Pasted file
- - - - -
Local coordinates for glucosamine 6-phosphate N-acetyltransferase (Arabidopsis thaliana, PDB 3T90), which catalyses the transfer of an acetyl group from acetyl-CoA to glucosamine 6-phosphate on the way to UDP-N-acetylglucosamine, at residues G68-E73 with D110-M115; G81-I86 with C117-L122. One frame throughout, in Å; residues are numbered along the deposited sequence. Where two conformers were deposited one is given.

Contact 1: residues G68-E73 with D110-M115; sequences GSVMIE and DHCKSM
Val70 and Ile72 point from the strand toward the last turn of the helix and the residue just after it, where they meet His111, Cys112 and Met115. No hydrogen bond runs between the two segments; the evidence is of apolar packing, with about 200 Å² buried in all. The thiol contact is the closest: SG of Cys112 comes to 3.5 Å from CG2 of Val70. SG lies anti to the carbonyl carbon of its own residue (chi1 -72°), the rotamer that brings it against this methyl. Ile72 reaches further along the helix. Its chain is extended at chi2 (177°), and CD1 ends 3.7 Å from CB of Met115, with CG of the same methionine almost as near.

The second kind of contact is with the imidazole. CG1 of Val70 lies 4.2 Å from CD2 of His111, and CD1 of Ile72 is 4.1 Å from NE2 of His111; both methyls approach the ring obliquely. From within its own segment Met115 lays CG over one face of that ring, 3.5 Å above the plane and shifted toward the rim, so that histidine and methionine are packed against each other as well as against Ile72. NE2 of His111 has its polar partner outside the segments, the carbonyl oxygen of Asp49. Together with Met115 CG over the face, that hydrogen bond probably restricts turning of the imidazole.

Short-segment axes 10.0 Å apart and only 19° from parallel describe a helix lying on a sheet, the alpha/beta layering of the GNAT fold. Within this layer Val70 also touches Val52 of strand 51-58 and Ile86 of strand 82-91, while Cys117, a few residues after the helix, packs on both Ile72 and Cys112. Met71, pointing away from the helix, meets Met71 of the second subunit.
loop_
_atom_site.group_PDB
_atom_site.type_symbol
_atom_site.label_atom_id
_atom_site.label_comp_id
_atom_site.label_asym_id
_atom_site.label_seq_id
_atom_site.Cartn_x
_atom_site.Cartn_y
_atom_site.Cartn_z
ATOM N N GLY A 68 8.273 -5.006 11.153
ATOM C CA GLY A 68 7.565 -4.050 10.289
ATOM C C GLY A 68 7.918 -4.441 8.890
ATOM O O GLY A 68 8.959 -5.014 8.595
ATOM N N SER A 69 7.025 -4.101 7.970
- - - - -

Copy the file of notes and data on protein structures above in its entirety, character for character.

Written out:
Local coordinates for glucosamine 6-phosphate N-acetyltransferase (Arabidopsis thaliana, PDB 3T90), which catalyses the transfer of an acetyl group from acetyl-CoA to glucosamine 6-phosphate on the way to UDP-N-acetylglucosamine, at residues G68-E73 with D110-M115; G81-I86 with C117-L122. One frame throughout, in Å; residues are numbered along the deposited sequence. Where two conformers were deposited one is given.

Contact 1: residues G68-E73 with D110-M115; sequences GSVMIE and DHCKSM
Val70 and Ile72 point from the strand toward the last turn of the helix and the residue just after it, where they meet His111, Cys112 and Met115. No hydrogen bond runs between the two segments; the evidence is of apolar packing, with about 200 Å² buried in all. The thiol contact is the closest: SG of Cys112 comes to 3.5 Å from CG2 of Val70. SG lies anti to the carbonyl carbon of its own residue (chi1 -72°), the rotamer that brings it against this methyl. Ile72 reaches further along the helix. Its chain is extended at chi2 (177°), and CD1 ends 3.7 Å from CB of Met115, with CG of the same methionine almost as near.

The second kind of contact is with the imidazole. CG1 of Val70 lies 4.2 Å from CD2 of His111, and CD1 of Ile72 is 4.1 Å from NE2 of His111; both methyls approach the ring obliquely. From within its own segment Met115 lays CG over one face of that ring, 3.5 Å above the plane and shifted toward the rim, so that histidine and methionine are packed against each other as well as against Ile72. NE2 of His111 has its polar partner outside the segments, the carbonyl oxygen of Asp49. Together with Met115 CG over the face, that hydrogen bond probably restricts turning of the imidazole.

Short-segment axes 10.0 Å apart and only 19° from parallel describe a helix lying on a sheet, the alpha/beta layering of the GNAT fold. Within this layer Val70 also touches Val52 of strand 51-58 and Ile86 of strand 82-91, while Cys117, a few residues after the helix, packs on both Ile72 and Cys112. Met71, pointing away from the helix, meets Met71 of the second subunit.
loop_
_atom_site.group_PDB
_atom_site.type_symbol
_atom_site.label_atom_id
_atom_site.label_comp_id
_atom_site.label_asym_id
_atom_site.label_seq_id
_atom_site.Cartn_x
_atom_site.Cartn_y
_atom_site.Cartn_z
ATOM N N GLY A 68 8.273 -5.006 11.153
ATOM C CA GLY A 68 7.565 -4.050 10.289
ATOM C C GLY A 68 7.918 -4.441 8.890
ATOM O O GLY A 68 8.959 -5.014 8.595
ATOM N N SER A 69 7.025 -4.101 7.970